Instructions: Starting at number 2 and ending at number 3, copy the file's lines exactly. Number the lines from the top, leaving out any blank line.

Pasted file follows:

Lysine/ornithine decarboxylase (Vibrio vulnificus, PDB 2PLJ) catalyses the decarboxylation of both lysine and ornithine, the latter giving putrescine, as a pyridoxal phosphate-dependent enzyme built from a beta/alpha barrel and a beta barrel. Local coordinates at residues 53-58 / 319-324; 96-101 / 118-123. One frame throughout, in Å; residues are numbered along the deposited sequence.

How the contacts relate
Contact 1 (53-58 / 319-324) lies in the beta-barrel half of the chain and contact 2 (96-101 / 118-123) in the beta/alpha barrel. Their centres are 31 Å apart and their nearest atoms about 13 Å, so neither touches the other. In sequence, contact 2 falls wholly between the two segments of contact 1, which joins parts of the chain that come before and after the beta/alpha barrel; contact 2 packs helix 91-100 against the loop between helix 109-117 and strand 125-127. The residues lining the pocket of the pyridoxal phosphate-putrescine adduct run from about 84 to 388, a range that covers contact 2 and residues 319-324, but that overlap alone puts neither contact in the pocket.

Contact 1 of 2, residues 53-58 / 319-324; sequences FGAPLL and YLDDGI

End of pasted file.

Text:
How the contacts relate
Contact 1 (53-58 / 319-324) lies in the beta-barrel half of the chain and contact 2 (96-101 / 118-123) in the beta/alpha barrel. Their centres are 31 Å apart and their nearest atoms about 13 Å, so neither touches the other. In sequence, contact 2 falls wholly between the two segments of contact 1, which joins parts of the chain that come before and after the beta/alpha barrel; contact 2 packs helix 91-100 against the loop between helix 109-117 and strand 125-127. The residues lining the pocket of the pyridoxal phosphate-putrescine adduct run from about 84 to 388, a range that covers contact 2 and residues 319-324, but that overlap alone puts neither contact in the pocket.